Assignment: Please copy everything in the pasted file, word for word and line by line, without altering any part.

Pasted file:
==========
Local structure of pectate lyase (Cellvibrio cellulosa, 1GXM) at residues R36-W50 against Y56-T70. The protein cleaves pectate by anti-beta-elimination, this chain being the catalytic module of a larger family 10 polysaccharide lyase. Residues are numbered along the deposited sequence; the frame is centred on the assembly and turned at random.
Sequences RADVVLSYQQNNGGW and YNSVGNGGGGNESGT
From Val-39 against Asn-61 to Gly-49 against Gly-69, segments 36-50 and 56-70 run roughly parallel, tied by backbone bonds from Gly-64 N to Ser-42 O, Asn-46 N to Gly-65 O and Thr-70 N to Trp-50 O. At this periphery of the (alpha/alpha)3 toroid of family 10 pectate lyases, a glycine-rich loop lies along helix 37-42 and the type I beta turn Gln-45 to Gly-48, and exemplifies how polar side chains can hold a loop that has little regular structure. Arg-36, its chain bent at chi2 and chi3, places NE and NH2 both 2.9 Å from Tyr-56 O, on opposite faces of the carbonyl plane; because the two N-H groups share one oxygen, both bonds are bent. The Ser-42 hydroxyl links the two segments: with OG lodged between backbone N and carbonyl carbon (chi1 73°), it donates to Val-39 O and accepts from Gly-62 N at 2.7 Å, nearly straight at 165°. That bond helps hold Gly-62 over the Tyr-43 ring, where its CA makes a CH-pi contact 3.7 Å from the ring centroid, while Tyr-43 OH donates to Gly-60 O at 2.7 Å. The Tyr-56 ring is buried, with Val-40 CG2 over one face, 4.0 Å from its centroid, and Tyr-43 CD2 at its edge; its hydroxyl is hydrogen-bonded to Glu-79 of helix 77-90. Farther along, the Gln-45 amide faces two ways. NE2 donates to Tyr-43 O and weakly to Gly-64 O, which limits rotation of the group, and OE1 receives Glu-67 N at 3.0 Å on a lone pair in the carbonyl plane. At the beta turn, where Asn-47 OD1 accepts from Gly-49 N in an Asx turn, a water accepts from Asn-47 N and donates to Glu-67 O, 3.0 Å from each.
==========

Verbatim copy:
Local structure of pectate lyase (Cellvibrio cellulosa, 1GXM) at residues R36-W50 against Y56-T70. The protein cleaves pectate by anti-beta-elimination, this chain being the catalytic module of a larger family 10 polysaccharide lyase. Residues are numbered along the deposited sequence; the frame is centred on the assembly and turned at random.
Sequences RADVVLSYQQNNGGW and YNSVGNGGGGNESGT
From Val-39 against Asn-61 to Gly-49 against Gly-69, segments 36-50 and 56-70 run roughly parallel, tied by backbone bonds from Gly-64 N to Ser-42 O, Asn-46 N to Gly-65 O and Thr-70 N to Trp-50 O. At this periphery of the (alpha/alpha)3 toroid of family 10 pectate lyases, a glycine-rich loop lies along helix 37-42 and the type I beta turn Gln-45 to Gly-48, and exemplifies how polar side chains can hold a loop that has little regular structure. Arg-36, its chain bent at chi2 and chi3, places NE and NH2 both 2.9 Å from Tyr-56 O, on opposite faces of the carbonyl plane; because the two N-H groups share one oxygen, both bonds are bent. The Ser-42 hydroxyl links the two segments: with OG lodged between backbone N and carbonyl carbon (chi1 73°), it donates to Val-39 O and accepts from Gly-62 N at 2.7 Å, nearly straight at 165°. That bond helps hold Gly-62 over the Tyr-43 ring, where its CA makes a CH-pi contact 3.7 Å from the ring centroid, while Tyr-43 OH donates to Gly-60 O at 2.7 Å. The Tyr-56 ring is buried, with Val-40 CG2 over one face, 4.0 Å from its centroid, and Tyr-43 CD2 at its edge; its hydroxyl is hydrogen-bonded to Glu-79 of helix 77-90. Farther along, the Gln-45 amide faces two ways. NE2 donates to Tyr-43 O and weakly to Gly-64 O, which limits rotation of the group, and OE1 receives Glu-67 N at 3.0 Å on a lone pair in the carbonyl plane. At the beta turn, where Asn-47 OD1 accepts from Gly-49 N in an Asx turn, a water accepts from Asn-47 N and donates to Glu-67 O, 3.0 Å from each.